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Hello Everyone,

So I have a shortened 88 Suburban driveline on a 57' Dodge Powerwagon body. The engine is a 400 small block with an Edelbrock 1406 carb. I bought a TV Made Easy kit from Bowtie Overdrives with all the TV brackets and cable.

I fired it up and it ran/drove sweet! I just set the TV cable position to be fully extended at WOT. It shifted great and the tranny felt strong. Well... About 15 miles later 3rd and 4th gear were toast and the new fluid was mud brown! I yanked it out and brought it to a local rebuilder and had it completely overhauled along with a new torque converter.

This time I decided to set-up the TV cable properly to ensure I didn't burn up another transmission. I have a pressure gauge on the high pressure port and at idle I'm getting 205psi of pressure, when I extend the cable it actually drops to around 180psi. From my research it seems that the TV valve is either stuck or the TV plunger is stuck. I really don't want to drop the valve body as I don't have any transmission experience.

So here is my question. Is the truck safe to drive in this condition 10-15 miles to the tranny shop? Also, are there any other tricks or things I could try to free things up?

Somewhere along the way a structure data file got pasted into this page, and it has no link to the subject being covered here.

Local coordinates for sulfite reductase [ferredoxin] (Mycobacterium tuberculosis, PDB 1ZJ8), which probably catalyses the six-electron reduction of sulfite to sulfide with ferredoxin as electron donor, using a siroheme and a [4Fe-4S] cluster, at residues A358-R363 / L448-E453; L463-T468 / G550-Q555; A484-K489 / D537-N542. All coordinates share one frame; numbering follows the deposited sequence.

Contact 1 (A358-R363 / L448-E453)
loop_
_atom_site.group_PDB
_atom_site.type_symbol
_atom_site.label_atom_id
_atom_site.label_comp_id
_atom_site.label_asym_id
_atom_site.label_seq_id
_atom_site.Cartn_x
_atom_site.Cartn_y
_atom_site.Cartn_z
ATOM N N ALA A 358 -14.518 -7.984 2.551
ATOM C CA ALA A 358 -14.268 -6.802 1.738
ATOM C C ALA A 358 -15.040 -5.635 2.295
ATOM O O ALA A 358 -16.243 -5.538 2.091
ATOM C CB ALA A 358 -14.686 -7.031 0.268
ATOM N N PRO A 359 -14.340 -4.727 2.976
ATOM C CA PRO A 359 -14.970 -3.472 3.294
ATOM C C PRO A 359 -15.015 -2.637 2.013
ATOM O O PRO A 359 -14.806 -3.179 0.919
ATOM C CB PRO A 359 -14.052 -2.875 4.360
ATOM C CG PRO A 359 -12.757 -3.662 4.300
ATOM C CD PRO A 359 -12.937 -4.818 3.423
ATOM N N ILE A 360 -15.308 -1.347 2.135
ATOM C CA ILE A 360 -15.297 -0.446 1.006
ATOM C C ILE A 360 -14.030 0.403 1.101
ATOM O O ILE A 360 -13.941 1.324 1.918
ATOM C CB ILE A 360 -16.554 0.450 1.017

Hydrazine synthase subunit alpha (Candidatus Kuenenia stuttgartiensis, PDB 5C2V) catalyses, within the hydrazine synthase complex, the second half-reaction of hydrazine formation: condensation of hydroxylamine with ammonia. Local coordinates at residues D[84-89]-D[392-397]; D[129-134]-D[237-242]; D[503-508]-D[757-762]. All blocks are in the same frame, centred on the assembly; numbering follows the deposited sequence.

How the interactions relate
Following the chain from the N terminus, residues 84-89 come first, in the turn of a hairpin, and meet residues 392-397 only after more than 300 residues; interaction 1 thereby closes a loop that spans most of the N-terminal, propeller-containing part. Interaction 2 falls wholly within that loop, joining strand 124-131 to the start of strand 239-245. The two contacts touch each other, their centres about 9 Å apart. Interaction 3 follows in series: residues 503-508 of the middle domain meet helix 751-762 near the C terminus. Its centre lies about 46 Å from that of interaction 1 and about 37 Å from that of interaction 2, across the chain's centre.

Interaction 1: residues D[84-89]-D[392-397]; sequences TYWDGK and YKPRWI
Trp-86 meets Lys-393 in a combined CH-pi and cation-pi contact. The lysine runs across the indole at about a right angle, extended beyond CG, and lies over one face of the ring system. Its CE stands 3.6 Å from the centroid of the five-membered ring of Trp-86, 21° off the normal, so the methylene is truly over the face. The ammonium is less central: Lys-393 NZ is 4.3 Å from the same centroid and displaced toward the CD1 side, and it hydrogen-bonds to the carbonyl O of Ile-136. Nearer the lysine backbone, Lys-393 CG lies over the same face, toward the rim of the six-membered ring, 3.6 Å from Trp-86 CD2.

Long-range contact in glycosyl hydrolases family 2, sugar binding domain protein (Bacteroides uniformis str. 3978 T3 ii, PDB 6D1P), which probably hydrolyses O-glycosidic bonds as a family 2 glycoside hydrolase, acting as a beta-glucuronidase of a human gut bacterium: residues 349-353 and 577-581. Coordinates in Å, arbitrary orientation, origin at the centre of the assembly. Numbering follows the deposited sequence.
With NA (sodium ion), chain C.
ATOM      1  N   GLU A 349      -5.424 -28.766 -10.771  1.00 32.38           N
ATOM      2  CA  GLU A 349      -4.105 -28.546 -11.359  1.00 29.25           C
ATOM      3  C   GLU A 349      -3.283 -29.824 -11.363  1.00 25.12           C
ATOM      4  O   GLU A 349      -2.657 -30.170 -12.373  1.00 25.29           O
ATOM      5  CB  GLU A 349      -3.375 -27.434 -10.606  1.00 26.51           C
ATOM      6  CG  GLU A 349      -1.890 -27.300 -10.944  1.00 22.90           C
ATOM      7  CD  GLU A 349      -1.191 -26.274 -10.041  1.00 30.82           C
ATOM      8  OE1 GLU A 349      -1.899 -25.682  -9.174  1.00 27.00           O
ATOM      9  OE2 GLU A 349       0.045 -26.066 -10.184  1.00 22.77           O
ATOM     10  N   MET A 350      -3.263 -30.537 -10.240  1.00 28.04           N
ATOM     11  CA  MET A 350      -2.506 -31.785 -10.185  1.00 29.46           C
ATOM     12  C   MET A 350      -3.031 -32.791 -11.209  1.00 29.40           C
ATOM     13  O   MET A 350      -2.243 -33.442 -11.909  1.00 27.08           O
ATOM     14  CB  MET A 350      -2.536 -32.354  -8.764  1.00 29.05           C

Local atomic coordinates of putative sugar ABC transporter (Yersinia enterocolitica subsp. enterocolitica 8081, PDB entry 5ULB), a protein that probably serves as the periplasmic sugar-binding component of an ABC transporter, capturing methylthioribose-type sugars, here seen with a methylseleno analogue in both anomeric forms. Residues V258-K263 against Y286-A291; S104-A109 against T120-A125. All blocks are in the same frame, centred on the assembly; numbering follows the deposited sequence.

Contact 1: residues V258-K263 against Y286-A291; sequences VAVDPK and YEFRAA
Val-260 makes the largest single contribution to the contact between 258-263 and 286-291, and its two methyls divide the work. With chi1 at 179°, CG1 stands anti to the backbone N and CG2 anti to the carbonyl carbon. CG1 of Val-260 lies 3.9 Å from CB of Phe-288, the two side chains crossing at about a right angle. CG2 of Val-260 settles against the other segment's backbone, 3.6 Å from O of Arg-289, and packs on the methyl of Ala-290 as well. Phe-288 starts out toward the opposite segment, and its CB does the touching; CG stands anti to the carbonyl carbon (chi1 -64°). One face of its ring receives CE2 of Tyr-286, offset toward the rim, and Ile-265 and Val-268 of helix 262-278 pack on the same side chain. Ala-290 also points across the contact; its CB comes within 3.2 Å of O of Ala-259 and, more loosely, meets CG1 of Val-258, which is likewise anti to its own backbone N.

Thanks for reading!
Ben
 

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All you have to do is take the trans oil pan off. Have someone open & close the crab throttle. You'll be able to see if its stuck or not. Make sure you have full pull on the TV valve when the Carb throttle is held wide open. This would be a good time to make a drain hole.Drill a 3/8's hole about an inch away from the side of the pan.Put a 3/8's nut inside the pan then use a bolt to hold it down, mig weld the nut all the way around, wire brush the nut then smear JB Weld onto top of the welding.
 

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Hello Everyone,

So I have a shortened 88 Suburban driveline on a 57' Dodge Powerwagon body. The engine is a 400 small block with an Edelbrock 1406 carb. I bought a TV Made Easy kit from Bowtie Overdrives with all the TV brackets and cable.

I fired it up and it ran/drove sweet! I just set the TV cable position to be fully extended at WOT. It shifted great and the tranny felt strong. Well... About 15 miles later 3rd and 4th gear were toast and the new fluid was mud brown! I yanked it out and brought it to a local rebuilder and had it completely overhauled along with a new torque converter.

This time I decided to set-up the TV cable properly to ensure I didn't burn up another transmission. I have a pressure gauge on the high pressure port and at idle I'm getting 205psi of pressure, when I extend the cable it actually drops to around 180psi. From my research it seems that the TV valve is either stuck or the TV plunger is stuck. I really don't want to drop the valve body as I don't have any transmission experience.

So here is my question. Is the truck safe to drive in this condition 10-15 miles to the tranny shop? Also, are there any other tricks or things I could try to free things up?